Friday, June 19, 2009

Ramping Up for Battery Overload

This is what I look like right when the battery overloads. (I know Hardy's going to look at this and tell me I should have been leaning forward because changing my center of gravity would have helped.)

When Rhonda and I were having our grand adventure on Wednesday, one of the things we did was test the ramps around the Governmental Building in Baton Rouge. I hope you can get an idea of the length and slope of this ramp from the picture. Our TravelScoots handled rolling over the hose with no problem. Rhonda and I have identical setups as far as scooter size, motor power and battery, but I'm a lot larger than she is. She was able to get up this ramp just fine, but I fell short of making it.

See all those people in the background? Well, I had to use the brakes and sit on the incline until the group passed, then I turned around and rolled back down the hill. That restarted the battery. The next time I came up the ramp I knew where it was going to overload so I stopped before that, locked the brakes and got off, then unlocked the brakes and pushed my scoot a few steps to the top of the incline.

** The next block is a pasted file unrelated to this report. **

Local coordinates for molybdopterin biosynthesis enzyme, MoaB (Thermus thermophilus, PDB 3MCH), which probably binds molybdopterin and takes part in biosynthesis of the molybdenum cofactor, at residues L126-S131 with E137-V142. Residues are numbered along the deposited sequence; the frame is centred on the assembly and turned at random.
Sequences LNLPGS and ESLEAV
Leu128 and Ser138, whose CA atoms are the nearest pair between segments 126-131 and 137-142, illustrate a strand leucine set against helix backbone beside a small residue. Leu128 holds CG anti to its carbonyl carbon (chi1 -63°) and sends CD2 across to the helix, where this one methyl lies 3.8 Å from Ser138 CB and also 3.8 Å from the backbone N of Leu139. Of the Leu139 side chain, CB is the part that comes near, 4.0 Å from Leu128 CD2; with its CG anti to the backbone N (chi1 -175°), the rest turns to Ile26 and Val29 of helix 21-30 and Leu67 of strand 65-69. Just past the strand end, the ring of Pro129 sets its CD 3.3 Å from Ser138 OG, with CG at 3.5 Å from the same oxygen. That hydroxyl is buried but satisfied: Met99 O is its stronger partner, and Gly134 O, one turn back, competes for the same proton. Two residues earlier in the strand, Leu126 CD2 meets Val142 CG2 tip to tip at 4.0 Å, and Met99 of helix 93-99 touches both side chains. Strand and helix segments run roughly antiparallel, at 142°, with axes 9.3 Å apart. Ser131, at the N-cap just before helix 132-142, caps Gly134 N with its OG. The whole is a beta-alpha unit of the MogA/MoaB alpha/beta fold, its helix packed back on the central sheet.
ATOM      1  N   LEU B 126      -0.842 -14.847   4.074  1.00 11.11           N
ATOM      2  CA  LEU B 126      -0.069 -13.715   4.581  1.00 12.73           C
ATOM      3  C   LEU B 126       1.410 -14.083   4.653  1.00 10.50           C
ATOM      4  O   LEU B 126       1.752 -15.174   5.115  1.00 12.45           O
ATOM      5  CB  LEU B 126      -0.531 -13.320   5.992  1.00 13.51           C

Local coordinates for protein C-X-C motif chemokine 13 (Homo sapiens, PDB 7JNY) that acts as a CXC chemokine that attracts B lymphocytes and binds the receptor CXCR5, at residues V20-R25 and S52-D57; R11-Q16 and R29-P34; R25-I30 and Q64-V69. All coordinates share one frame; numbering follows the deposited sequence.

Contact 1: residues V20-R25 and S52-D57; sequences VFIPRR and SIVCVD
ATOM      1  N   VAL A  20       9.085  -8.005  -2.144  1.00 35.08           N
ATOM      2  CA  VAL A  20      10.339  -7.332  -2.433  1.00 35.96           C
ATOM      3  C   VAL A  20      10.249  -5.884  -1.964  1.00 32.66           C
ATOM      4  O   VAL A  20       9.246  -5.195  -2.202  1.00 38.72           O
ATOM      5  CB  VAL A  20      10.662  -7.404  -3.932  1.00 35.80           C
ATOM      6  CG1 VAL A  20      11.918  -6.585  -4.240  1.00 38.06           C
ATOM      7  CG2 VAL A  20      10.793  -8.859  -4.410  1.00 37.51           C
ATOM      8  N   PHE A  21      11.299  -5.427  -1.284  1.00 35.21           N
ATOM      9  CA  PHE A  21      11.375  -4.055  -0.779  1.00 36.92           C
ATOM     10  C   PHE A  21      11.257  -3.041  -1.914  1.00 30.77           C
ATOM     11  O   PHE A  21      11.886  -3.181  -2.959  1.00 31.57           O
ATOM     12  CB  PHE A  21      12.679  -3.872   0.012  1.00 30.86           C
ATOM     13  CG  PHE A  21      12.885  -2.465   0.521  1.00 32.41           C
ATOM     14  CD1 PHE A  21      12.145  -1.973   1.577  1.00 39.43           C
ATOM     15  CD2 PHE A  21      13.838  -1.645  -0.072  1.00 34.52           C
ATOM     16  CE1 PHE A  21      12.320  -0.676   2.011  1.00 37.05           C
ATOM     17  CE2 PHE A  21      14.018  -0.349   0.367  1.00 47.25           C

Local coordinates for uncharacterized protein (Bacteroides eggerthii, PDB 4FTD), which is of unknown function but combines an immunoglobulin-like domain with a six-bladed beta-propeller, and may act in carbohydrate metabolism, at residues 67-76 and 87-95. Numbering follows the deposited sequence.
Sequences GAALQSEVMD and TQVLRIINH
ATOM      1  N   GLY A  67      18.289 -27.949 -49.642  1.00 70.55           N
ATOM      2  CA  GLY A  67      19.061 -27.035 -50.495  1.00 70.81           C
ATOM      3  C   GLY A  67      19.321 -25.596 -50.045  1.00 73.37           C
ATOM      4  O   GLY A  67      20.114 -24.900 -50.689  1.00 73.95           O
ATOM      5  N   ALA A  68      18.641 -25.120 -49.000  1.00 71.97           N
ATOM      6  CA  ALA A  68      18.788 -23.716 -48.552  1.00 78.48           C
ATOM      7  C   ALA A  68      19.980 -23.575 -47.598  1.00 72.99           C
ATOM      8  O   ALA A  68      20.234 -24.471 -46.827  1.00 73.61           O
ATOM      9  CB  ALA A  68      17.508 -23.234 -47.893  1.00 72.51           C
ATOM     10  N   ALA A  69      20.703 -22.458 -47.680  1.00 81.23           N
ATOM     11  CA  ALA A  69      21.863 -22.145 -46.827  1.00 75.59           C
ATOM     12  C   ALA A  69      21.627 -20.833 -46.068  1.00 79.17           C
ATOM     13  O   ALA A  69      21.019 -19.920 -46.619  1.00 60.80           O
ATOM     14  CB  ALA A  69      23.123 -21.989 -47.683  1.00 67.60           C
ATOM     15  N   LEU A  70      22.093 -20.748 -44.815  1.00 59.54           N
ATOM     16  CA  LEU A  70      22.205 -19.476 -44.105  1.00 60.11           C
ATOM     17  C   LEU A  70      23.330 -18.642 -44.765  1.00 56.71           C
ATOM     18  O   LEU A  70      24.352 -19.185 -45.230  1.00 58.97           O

For some ramps, when I know I'm going to have trouble, I put my feet down and help the scooter along.

So, what is battery overload and why did it happen? Hardy Huber has a great explanation of the differences in batteries on his website, at I highly recommend reading it, if you haven't already.

There are two batteries available for the TravelScoot -- the lithium ion and the SLA (sealed lead acid). The lithium ion is a higher capacity battery and at 6 lbs., is much lighter in weight than the 20 lb. SLA battery. However, as part of the advanced technology of the lithium ion battery, if the battery is pushed too hard it will automatically shut off to keep from damaging the battery. To restart it you either have to plug it into a charger briefly, or keeping the power switch in the on position, you can give the scooter a hard push. I find that the "hard push" works best if it involves a strong 10-year-old boy (waves to Mark!) running while he's pushing the scooter from behind. However, I don't always have a 10-year-old boy handy, so another option is to turn around and whiz down the same incline I just came up. It almost always restarts the battery.

If you're a smaller person (250 or less), you shouldn't have any problems with a ramp like this one. If you have questions, write a comment and I'll do my best to answer.

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